Also,  you did respond to my question abuot depression and I think it's great that you recognize that you are struggling with that. I really strongly encourage you to do everything possible to get yourself well, up to an including medication and counseling if needed. I think the lens that you are viewing your daughter and her issues through is distorted by the depression and your own food issues and it's clouding your ability to see her for who she really is and to see her issues for what they really are. I don't doubt that she has this issue and that anyone would be struggling at this point,  I just think that your own issues are making it particularly hard for you to cope with it. You are trying very hard and it is very obvious that you want the situation to improve. I think that is to be commended. But I think you need help to adjust to the huge changes in your life if you are going to adequately help your daughter cope with her struggles. I would also not underestimate a young child's ability to sense your stress and distress around the food issue. If she is already struggling with feeling secure and attached that is only going to make it worse.

 

And I know you have mentioned some of the help you've sought for your daughter scattered throughout the thread, but it might be helpful to put in one post what types of doctors and therapists you've seen. Then someone might have a suggestion for you. Have you seen a developmental pediatrician for example? Has she been seen by any adoption clinics?

 

I wish you and your daughter the best.
 

 


i too can feel the stress and emotion in your posts. i know i picked up a lot of bad food habits from my mom. seeing her going without eating all day and talking down about everything she cooked were some of the big ones. i really have to force myself out of that mentality since having my own kids- i really don't want them to have issues with food. i wish one or two of us was close enough to you to give you a break hug.gif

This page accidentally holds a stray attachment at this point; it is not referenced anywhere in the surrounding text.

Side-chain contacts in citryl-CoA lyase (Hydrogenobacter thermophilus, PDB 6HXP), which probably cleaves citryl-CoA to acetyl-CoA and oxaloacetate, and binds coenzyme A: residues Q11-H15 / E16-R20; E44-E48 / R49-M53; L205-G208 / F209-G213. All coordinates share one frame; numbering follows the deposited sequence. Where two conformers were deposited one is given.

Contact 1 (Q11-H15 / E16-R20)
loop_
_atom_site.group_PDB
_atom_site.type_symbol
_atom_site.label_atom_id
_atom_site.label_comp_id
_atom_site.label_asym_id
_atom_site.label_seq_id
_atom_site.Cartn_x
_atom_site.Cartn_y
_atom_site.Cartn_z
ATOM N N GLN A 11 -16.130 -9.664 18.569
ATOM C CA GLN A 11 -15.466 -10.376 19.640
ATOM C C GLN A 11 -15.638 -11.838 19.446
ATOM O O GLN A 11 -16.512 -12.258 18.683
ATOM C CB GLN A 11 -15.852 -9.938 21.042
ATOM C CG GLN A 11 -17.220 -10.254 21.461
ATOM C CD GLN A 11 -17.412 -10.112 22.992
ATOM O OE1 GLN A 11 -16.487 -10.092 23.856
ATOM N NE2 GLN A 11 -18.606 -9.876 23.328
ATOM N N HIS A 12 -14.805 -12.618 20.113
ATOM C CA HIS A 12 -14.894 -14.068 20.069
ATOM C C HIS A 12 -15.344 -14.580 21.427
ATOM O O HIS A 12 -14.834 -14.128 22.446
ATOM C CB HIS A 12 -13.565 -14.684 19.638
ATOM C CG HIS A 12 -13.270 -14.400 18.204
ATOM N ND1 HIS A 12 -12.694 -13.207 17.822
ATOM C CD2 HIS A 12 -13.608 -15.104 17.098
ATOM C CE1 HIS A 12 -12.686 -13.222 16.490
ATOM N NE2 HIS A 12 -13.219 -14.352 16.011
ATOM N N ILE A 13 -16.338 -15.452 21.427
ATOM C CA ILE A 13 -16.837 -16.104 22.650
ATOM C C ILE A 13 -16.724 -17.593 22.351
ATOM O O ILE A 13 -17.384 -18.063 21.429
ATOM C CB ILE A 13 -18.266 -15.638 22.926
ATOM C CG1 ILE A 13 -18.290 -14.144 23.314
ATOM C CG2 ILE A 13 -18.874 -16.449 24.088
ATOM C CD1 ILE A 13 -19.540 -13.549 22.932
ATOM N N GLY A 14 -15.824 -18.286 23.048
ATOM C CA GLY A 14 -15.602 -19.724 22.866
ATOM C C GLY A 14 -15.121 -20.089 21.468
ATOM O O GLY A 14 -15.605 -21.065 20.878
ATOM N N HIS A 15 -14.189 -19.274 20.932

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#327 of 343 Old 05-13-2011, 06:41 PM
 
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I know you put out food for her to graze on but I was reading back on one of your posts and you commented on how every time she would come back asking for more food because she ran out, it would feel like a failure, you didn't give her enough.  I wonder if maybe it is the same for her?  if maybe she needs some time where she doesn't even need to keep going back to you asking for more food?  I don't know how possible it would even be for you so ignore me if you've done this or it just simply isn't something you can do but I wonder how she would react if in the morning immediately after breakfast, you put out EVERYTHING she normally eats in a day before she even has a chance to ask, the dozen+ eggs, pints of berries, all the hummus the ENTIRE box of cereal in a big bowl.. ALL of it and see how she reacts to having such a giant spread?  I wonder if maybe her fear of running out of food would be resolved if she literally DOESN'T run out of food and only has to stop eating it all because its time for a regular meal so she has to go back to all the snack food later.

 

I have no idea how feasible that would even be or if it could even help but the emotion you put through in that post talking about how it felt like a failure, not giving her enough because she'd keep coming back for more and more struck me.  I don't know how fast she eats so for all I know, doing that just means she ends up doubling her intake because she finishes it all before lunch but it popped into my head.